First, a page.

The International Amazon Workers Voice spoke to José Antonio Rueda Bermudez, a former Amazon worker in Spain who sued Amazon after suffering a workplace injury in July 2015. José told his story: how he was abandoned by the unions and the pseudo-left Podemos party, and how his injury and Amazon’s refusal to grant paid sick leave and disability have devastated his life and that of his family.
José is 34 years old and married with a 13-year-old daughter. In November 2014 he started to work at Amazon’s San Fernando de Henares fulfillment centre outside Madrid as a picker—a worker who picks up orders, scans them with a picking “gun,” and sends them to delivery platforms.
Like most Amazon workers in Spain, he was hired through a temporary employment contracting firm—in his case, Manpower ETT. “I was on weekly contracts until the day I had an accident,” he told the WSWS.
That day, his job was changed to “final inspection, which is where I had to pick up packages. We had to be three people doing the picking. One bringing pallets and the others unloading. Well, that day we were two people… Two people in final inspection. We didn’t have time to pick up packages. A package came that was 30 by 30 centimetres and inside it had something incredibly heavy. I had to bend over with the package and as I did, I felt and heard a ripping sound coming from my back as if you were grabbing some jeans and ripping them apart.” He was only 28 years old at the time.
Amazon management sent him to Mutua Universal, a health insurance company that works with Spain’s Social Security system to provide healthcare aid to workers injured on the job. Insurance companies like these collaborate with big business to ensure workers are back to work as soon as possible, and if injured, receive as little compensation as possible.
Mutua Universal told José he had low back pain, or lumbago, without even properly looking at him. “And there the story begins,” José said. The insurance sent him back to work three times. A doctor later diagnosed him with sacroiliitis, an inflammation of the sacroiliac joints where the lower spine and pelvis connect.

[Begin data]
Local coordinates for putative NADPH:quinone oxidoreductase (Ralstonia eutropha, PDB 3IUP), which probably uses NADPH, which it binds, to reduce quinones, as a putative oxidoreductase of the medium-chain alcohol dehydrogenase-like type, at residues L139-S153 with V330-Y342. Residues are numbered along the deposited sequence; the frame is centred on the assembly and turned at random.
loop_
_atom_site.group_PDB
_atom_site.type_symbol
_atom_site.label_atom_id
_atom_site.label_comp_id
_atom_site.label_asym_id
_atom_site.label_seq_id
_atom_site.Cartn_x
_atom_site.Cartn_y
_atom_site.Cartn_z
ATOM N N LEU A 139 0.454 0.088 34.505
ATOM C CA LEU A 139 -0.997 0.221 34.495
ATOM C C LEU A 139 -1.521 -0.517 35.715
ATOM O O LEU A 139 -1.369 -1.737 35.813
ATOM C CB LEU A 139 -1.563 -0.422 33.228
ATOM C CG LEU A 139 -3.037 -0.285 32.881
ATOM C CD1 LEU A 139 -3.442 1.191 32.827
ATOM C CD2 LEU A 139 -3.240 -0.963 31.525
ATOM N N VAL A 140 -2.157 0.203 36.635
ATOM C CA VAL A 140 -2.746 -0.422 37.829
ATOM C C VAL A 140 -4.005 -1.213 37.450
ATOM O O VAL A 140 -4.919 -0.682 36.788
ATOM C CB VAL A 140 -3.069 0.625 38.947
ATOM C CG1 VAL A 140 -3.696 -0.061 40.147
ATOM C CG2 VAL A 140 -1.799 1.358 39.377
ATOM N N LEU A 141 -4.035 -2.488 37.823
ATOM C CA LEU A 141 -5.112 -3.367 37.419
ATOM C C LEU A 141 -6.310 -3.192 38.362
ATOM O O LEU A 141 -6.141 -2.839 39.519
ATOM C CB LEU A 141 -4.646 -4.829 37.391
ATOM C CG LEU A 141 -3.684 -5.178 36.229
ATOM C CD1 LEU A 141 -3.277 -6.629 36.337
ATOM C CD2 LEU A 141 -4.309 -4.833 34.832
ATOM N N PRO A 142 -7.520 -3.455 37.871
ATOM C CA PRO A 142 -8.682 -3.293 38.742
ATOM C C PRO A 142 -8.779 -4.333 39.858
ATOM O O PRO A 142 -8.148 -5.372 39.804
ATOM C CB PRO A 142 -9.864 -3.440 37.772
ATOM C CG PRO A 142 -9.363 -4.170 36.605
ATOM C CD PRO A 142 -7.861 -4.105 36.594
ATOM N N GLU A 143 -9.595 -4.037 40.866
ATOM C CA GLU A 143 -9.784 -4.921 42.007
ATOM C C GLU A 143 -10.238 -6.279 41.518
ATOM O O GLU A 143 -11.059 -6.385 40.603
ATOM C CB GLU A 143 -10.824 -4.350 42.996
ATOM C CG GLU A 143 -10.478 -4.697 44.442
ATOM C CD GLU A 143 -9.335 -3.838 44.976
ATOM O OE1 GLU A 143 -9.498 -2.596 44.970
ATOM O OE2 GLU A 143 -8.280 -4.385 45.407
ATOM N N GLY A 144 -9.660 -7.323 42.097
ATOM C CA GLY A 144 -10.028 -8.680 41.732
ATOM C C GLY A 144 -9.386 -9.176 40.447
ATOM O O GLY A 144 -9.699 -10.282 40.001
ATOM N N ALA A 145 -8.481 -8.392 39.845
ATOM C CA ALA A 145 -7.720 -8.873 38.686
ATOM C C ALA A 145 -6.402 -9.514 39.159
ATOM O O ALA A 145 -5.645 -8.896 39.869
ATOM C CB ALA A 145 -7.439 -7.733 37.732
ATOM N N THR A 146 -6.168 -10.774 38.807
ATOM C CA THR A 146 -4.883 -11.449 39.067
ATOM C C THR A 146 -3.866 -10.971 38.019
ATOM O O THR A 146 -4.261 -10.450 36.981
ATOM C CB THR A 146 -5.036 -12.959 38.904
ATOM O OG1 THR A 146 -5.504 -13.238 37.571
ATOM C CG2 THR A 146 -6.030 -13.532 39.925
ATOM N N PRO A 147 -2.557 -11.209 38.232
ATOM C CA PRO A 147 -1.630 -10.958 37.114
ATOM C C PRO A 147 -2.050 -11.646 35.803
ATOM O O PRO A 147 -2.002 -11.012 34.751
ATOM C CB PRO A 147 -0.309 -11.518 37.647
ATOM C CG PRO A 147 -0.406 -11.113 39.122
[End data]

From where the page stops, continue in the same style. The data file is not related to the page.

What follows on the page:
José explains how he was abandoned by the unions: “Workers Commissions [CCOO], the UGT [General Union of Workers] and the CSIF [Central Independent Trade Union] said they would help me, but the only thing they did was to gather information. They would call me to their offices, ask me about my court cases I had against Amazon and Mutua. They asked me for information, I would tell them, ‘Well, look, I have filed this and this complaint.’”
José suspects that their questions aimed to gather information about the lawsuits he launched against Amazon soon after his injury, and that the information was passed on to the company. He said, “They took this information from me, I don’t know why, maybe for the company, and they haven’t helped me at all. I am still waiting for the food they told me they would collect since 2015, and we are in 2021. If I were to have depended on them to eat, then I would be more dead than alive.”
Podemos also refused to help. Bermudez sent videos of his case to then-Podemos leaders Pablo Iglesias and Iñigo Errejón, but they never replied: “And one day, I see Iglesias shaking hands with the union representative who promised to help me outside of the plant… That really hurt me… they ignored my situation and that of my family and health. They could have helped me in those days, and I might be even healthy today. Instead, I’m physically worn out.”
José has been in and out of courts for the past six years. He won the first case against Amazon, forcing the company to recognise his accident as workplace injury, which they had previously denied. Amazon claimed Bermudez didn’t work with them and was a contractor. Now José is fighting in the courts to be recognised as permanently disabled, and is also suing for compensation for the workplace injury.